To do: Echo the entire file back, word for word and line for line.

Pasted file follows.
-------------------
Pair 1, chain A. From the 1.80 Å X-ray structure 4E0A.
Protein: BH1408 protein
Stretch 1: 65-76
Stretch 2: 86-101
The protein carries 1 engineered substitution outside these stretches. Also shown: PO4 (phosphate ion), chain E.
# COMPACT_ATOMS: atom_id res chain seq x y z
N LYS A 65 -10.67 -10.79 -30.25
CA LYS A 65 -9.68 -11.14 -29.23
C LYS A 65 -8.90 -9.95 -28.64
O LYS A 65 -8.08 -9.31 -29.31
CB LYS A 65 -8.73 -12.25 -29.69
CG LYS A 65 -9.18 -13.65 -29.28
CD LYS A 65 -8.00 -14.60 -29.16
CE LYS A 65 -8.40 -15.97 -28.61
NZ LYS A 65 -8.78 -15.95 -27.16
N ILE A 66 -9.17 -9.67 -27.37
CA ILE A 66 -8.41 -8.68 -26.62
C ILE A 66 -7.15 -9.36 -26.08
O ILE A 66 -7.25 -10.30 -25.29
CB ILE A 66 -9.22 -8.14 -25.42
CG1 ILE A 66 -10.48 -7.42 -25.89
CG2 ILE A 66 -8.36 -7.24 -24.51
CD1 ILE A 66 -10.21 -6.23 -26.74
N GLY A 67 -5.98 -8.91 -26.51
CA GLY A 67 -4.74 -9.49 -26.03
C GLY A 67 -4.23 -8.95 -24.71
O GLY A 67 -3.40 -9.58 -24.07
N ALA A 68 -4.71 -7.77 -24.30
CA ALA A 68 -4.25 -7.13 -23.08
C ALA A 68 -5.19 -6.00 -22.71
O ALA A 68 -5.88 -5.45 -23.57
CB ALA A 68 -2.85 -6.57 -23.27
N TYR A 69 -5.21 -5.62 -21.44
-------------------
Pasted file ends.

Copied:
Pair 1, chain A. From the 1.80 Å X-ray structure 4E0A.
Protein: BH1408 protein
Stretch 1: 65-76
Stretch 2: 86-101
The protein carries 1 engineered substitution outside these stretches. Also shown: PO4 (phosphate ion), chain E.
# COMPACT_ATOMS: atom_id res chain seq x y z
N LYS A 65 -10.67 -10.79 -30.25
CA LYS A 65 -9.68 -11.14 -29.23
C LYS A 65 -8.90 -9.95 -28.64
O LYS A 65 -8.08 -9.31 -29.31
CB LYS A 65 -8.73 -12.25 -29.69
CG LYS A 65 -9.18 -13.65 -29.28
CD LYS A 65 -8.00 -14.60 -29.16
CE LYS A 65 -8.40 -15.97 -28.61
NZ LYS A 65 -8.78 -15.95 -27.16
N ILE A 66 -9.17 -9.67 -27.37
CA ILE A 66 -8.41 -8.68 -26.62
C ILE A 66 -7.15 -9.36 -26.08
O ILE A 66 -7.25 -10.30 -25.29
CB ILE A 66 -9.22 -8.14 -25.42
CG1 ILE A 66 -10.48 -7.42 -25.89
CG2 ILE A 66 -8.36 -7.24 -24.51
CD1 ILE A 66 -10.21 -6.23 -26.74
N GLY A 67 -5.98 -8.91 -26.51
CA GLY A 67 -4.74 -9.49 -26.03
C GLY A 67 -4.23 -8.95 -24.71
O GLY A 67 -3.40 -9.58 -24.07
N ALA A 68 -4.71 -7.77 -24.30
CA ALA A 68 -4.25 -7.13 -23.08
C ALA A 68 -5.19 -6.00 -22.71
O ALA A 68 -5.88 -5.45 -23.57
CB ALA A 68 -2.85 -6.57 -23.27
N TYR A 69 -5.21 -5.62 -21.44